M1 Garand Load

Discussion in 'Reloading' started by RugerNo1shooter, Feb 5, 2010.

  1. RugerNo1shooter

    RugerNo1shooter Active Member

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    Does anyone have a M1 Garand load (30-06 not the 308 versions....mine is an original Springfield) that has consistently shot well for them? I've heard that the heavier bullets tend to do well with garands? Up to 200gr?

    any advice is appreciated

    Pat
     
  2. rg1

    rg1 Member

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    Standard advice loading for an M1 Garand is to use powder with a burn rate between IMR 4895 and IMR 4064 and NO bullets heavier than 180 grains. Powders outside the above burn rate or heavier than 180 grain bullets can and eventually will damage the op rod of your rifle. Most accurate bullets in the Garand seem to be the 168 grain match bullets and the most often used powder for them seems to be IMR 4064. Here is a site that lists some max loads recommended by the NRA:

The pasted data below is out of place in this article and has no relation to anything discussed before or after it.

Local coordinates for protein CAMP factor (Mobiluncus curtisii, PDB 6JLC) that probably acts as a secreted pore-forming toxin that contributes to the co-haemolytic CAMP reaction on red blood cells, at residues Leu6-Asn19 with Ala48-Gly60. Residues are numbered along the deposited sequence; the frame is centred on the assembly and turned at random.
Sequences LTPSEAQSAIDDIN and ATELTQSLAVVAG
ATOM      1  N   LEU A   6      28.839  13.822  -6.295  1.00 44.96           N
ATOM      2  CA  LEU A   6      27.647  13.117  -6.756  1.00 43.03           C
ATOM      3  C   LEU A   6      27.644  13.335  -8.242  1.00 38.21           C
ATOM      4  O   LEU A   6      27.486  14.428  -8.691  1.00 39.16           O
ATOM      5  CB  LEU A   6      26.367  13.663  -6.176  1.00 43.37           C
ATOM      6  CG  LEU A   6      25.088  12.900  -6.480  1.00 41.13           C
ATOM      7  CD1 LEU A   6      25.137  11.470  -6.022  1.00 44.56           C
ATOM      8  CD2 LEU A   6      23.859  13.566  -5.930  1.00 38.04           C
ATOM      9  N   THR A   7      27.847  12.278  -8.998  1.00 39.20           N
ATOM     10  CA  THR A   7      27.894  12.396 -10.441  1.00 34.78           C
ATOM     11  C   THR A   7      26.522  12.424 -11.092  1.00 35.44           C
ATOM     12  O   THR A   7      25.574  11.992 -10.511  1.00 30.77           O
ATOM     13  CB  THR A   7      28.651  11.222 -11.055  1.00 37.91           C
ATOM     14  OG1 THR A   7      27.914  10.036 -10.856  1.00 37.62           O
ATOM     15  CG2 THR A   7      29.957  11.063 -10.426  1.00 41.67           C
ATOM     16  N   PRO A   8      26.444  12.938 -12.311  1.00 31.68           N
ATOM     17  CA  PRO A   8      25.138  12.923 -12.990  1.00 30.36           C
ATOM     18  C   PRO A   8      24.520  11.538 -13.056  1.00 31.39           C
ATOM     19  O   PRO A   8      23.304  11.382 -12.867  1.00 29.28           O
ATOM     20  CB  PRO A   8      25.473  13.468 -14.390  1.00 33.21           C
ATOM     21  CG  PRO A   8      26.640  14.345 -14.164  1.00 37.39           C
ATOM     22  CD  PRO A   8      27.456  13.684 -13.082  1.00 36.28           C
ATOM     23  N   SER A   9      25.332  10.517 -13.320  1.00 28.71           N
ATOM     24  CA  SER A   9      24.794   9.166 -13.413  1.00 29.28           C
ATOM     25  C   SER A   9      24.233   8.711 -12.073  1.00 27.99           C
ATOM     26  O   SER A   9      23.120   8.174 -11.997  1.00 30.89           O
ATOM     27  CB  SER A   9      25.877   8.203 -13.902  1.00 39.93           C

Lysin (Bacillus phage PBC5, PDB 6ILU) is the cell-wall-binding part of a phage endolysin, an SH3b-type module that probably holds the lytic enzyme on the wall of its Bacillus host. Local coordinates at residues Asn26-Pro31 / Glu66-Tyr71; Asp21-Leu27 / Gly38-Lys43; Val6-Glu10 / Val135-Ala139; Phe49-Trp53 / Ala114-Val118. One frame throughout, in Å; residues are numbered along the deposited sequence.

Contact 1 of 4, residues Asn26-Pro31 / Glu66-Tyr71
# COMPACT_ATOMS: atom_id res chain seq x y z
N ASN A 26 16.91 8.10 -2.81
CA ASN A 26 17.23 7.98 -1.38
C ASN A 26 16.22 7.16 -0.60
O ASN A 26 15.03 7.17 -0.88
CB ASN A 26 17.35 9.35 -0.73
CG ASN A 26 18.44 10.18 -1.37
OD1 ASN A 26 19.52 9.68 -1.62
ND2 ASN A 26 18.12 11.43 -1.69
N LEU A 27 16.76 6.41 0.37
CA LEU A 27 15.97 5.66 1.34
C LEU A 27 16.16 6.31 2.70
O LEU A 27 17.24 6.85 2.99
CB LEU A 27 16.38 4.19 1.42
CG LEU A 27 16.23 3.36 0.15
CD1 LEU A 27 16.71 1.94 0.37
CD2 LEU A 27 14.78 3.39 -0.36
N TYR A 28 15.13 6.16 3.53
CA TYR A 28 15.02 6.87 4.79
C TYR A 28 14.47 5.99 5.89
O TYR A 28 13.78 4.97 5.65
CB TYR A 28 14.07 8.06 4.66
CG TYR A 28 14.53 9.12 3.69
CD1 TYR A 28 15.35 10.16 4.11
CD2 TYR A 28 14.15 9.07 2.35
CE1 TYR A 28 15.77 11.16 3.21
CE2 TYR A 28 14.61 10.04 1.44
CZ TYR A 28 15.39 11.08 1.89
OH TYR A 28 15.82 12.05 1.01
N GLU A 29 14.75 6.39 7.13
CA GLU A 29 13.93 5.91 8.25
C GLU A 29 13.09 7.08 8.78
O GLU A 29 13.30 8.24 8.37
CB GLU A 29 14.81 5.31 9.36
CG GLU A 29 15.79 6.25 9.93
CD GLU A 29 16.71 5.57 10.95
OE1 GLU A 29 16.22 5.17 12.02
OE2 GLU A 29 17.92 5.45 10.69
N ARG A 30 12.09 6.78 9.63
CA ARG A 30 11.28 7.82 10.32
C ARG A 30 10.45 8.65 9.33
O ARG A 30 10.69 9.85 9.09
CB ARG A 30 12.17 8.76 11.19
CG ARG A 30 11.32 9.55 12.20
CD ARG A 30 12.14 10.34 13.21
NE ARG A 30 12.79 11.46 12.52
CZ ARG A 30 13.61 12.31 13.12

M1 load data (courtesy of NRA)
     

  3. RugerNo1shooter

    RugerNo1shooter Active Member

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    Thank you! I'll compare those with my hornady load manual see how spicey they are!

    Pat
     
  4. roninflag

    roninflag Well-Known Member

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    "precision shooting with the m1-garand "by roy baumgardner says it was designed for powders slower than 3031 and no slower than 4320. with i-4895 46.5 and a 168 i shot a .27, .29, .33. the national match load of 173 at 2720 can be duplicated with i-4064 and a 175. varget is another good powder.
     
  5. Southwind

    Southwind Well-Known Member

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    4064 and Varget have worked real well for me using 168's. I have used everybody's 168's but have had best results in my Garand with Nosler Custom Comp 168's. I am in the 48 grain area on my load but please start at least 10% lower and work up.